Brexit Forces UK Cheesemakers to Focus on Local Market
There has been a significant impact on the UK’s cheese market amongst other industries and markets, post-Brexit.
One such example of the UK Cheesemaker is the Hartington Creamery that has been established since 1900.
It has been a daily ritual for over a hundred years that cows line up for milking at the Hartington Creamery. It is the first step in a traditional cheesemaking process. The 200 strong herd provides the vital ingredient to create a hand-crafted blue cheese. This blue cheese is carefully matured and graded before it finally reaches the table.
Until Brexit EU consumers enjoyed a slice of this blue cheese too but now that trading relationship is not the same.
Since Brexit the UK Cheesemakers have had zero access to that same EU consumer market. This is primarily because the UK-EU no longer have an equal balanced fair trade situation in place.
According to officials from Hartington Creamery, the cost of new export certificates required to ship cheese to the EU makes the process unviable. The company is one of the oldest traditional makers of stilton in the country. Like many other companies, it has really suffered with the changes post-Brexit, however, now it’s a question of adapting to survive. This means that now the company should look into selling to the US and Canada instead and closer to home.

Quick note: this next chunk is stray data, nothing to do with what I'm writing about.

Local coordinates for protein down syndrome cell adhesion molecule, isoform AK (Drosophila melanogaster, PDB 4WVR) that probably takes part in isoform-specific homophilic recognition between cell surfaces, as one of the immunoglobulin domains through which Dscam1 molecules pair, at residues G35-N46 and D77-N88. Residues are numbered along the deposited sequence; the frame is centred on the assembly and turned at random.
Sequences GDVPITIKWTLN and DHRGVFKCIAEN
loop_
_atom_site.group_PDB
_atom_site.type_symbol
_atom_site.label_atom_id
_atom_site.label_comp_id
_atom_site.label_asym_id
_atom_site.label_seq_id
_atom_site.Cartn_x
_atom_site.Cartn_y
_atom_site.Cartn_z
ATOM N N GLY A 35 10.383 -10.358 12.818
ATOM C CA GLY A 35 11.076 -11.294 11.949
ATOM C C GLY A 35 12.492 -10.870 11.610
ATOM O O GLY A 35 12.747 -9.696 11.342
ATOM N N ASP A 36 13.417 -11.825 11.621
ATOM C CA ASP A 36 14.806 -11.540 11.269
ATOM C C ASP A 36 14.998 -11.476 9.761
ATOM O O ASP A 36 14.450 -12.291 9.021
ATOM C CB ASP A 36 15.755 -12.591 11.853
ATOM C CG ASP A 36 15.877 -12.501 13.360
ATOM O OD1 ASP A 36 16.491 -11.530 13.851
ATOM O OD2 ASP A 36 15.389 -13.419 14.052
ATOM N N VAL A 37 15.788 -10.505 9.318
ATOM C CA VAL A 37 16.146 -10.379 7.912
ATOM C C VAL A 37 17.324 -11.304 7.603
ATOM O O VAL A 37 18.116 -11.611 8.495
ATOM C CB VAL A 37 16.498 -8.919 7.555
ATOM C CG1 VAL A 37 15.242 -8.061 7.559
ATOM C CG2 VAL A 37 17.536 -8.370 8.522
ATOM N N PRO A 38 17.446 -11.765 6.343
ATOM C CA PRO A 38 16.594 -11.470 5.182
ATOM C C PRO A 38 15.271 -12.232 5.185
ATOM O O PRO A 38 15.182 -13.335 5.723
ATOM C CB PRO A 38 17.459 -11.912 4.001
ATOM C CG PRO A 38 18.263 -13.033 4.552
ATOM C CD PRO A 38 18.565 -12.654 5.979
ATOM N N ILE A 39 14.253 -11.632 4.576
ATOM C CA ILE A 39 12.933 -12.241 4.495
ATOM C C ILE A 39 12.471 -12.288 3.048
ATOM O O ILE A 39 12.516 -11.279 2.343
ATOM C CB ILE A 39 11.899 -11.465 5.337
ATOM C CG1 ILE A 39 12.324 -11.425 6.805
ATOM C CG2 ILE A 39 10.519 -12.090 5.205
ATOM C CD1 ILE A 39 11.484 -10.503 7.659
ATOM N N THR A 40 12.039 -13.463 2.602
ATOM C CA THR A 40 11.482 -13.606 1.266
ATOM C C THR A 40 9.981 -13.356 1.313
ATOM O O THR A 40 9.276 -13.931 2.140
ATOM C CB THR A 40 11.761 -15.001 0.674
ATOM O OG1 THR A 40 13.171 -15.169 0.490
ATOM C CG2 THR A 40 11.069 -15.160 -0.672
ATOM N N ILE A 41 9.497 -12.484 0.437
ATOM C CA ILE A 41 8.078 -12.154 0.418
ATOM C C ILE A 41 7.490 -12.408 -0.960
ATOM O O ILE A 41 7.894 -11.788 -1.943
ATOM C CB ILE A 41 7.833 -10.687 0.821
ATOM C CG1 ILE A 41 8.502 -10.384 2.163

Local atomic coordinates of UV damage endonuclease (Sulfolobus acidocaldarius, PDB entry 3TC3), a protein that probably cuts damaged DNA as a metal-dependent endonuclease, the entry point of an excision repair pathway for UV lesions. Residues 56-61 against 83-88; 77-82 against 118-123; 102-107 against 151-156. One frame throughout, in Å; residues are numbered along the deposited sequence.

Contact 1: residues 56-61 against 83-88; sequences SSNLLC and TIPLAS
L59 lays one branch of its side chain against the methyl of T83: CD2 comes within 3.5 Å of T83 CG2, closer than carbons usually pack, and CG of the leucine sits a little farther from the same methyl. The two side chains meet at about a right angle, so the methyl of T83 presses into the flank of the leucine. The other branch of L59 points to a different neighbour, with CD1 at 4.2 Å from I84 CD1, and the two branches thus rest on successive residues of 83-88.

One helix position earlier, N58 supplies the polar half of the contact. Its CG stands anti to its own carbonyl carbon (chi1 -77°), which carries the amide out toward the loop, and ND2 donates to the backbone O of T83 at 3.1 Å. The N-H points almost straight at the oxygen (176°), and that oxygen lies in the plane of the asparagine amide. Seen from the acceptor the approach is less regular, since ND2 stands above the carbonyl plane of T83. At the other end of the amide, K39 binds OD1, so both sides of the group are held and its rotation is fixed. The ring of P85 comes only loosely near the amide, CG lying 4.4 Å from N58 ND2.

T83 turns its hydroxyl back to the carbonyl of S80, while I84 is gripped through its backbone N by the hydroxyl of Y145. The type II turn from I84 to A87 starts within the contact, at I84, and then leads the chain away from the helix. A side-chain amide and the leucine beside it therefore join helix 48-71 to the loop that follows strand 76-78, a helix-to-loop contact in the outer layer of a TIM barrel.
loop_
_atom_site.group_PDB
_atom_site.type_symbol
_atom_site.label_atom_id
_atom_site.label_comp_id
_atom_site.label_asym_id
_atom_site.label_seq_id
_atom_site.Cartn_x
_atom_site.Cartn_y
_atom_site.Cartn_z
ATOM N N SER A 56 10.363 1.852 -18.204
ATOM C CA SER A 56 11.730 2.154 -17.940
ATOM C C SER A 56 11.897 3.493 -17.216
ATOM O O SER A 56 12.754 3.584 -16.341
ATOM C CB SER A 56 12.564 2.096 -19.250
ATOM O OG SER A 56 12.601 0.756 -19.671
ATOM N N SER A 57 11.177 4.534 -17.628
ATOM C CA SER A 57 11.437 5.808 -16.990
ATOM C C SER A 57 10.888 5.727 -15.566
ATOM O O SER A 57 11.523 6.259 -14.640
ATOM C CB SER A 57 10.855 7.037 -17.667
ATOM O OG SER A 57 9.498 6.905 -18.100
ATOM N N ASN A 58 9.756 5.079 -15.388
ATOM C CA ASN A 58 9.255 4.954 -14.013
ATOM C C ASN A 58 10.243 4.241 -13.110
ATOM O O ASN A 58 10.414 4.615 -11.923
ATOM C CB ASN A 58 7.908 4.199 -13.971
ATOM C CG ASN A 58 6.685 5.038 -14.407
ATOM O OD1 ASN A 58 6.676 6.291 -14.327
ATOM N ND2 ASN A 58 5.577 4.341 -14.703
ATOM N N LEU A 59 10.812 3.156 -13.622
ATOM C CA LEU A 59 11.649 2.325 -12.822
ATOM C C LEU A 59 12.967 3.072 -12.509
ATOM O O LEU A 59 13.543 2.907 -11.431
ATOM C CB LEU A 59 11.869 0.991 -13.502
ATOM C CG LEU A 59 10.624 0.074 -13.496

What essentially is happening is that there is a bit of renaissance in looking towards all British producers recently. People are actually realizing that the best cheese in the world was always on their doorstep. The domestic market for British-made cheese is growing. UK cheese exports to the EU fell by 85% in the start of this year only. Cheese imports from Europe were also down by a third and that means British consumers are choosing more locally made products.
Sales of this organic soft cheese from the Nettlebed Creamery in Oxfordshire have also surged. The Creamery’s founder pointed to mainly three reason that culd have caused this increase. She said that it could be the Brexit and importing continental artisan cheese was difficult now. She then pointed out to the lockdown, citing that it had amplified footfall to small producers. The founder lastly added that people were developing a greater appreciation for businesses that were locally sourced as that would guarantee originality.
The company is now expanding, setting up a new store and takeaway café. A lockdown collection service is already popular with locals.
The founder of Nettlebed went on to explain since they are farmhouses therefore they use milk from their farms only. They work with very few machines do everything by hand which makes them an artisan.
Since lockdown, there has been an increase in the popularity of such small local businesses.
According to the government, other factors like the pandemic contributed to low food exports to the EU in January. However, things are expected to improve. The UK cheesemakers, however, are already wrapping up the domestic market. And with little prospect of change to those new regulations British cheeses may well end up staying with local consumers.